Finally, you should explore your options for either bringing IP tasks in house or outsourcing them.  Depending on the amount of work you have in your patent portfolio, it may be more cost effective to pay the salary for an in-house patent attorney, rather than retain outside counsel.  Outsourcing certain services, such as foreign filing or annuity payments, can also be an easy way to reduce your legal fees.

Make sure to research your options for foreign filing and run cost comparisons.  Many steps of the foreign filing process, such as PCT national stage filing and European validation, are largely administrative and can easily be outsourced for a lower cost.  Specialist foreign filing providers, as opposed to working with your U.S. counsel to file internationally, can often offer time and cost savings.

Case Study

As I mentioned above, outsourcing administrative steps of the patent process, such as PCT national stage filing, is an effective way of reducing patent costs without affecting your relationship with outside counsel who would still handle the substantive work later on.

I head up inovia’s “Small Business Solutions Team,” which works exclusively with inventors and startups to help educate them on the foreign filing process, and I had the opportunity to work with a tech start-up focusing on holography for use in medicine, entertainment and advertising.  They were seeking broad protection into seven countries.  The startup did their due diligence and compared inovia’s pricing to estimates from their outside counsel and found inovia’s pricing to be significantly lower.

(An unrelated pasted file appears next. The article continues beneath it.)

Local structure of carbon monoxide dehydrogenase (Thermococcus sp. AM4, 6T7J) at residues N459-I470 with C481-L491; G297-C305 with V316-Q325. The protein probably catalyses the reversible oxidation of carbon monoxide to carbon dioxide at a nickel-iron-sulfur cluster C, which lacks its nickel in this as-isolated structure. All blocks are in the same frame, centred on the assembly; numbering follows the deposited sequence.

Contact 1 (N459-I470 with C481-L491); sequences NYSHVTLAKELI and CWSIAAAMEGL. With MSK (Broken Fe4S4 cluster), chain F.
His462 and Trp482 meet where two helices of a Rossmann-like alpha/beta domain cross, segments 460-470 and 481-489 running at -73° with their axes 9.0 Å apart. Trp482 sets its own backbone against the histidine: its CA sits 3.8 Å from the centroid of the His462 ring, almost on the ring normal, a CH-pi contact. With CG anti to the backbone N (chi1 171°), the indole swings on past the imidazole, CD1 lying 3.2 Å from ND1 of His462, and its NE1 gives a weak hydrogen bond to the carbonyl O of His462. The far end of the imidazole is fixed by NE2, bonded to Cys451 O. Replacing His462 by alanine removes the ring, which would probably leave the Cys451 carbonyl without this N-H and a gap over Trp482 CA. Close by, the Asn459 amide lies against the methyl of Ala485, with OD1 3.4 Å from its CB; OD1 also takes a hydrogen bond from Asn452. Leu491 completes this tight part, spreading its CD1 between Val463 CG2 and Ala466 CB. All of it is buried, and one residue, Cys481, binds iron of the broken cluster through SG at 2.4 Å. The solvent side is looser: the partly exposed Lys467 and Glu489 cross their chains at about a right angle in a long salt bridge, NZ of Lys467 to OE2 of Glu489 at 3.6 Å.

I can’t comment on whether this startup would have been able to file into all seven countries had they chosen to work with their U.S. counsel, but if they were constrained by their budget, then there’s a chance that they may have forgone vital international protection in order to cut costs.

The message here is simple: startups, while strapped for cash, must think long term and protect the future of their business by securing both domestic and international patent protection. By employing a few simple best practices, they can maximize their patent protection, while minimizing costs.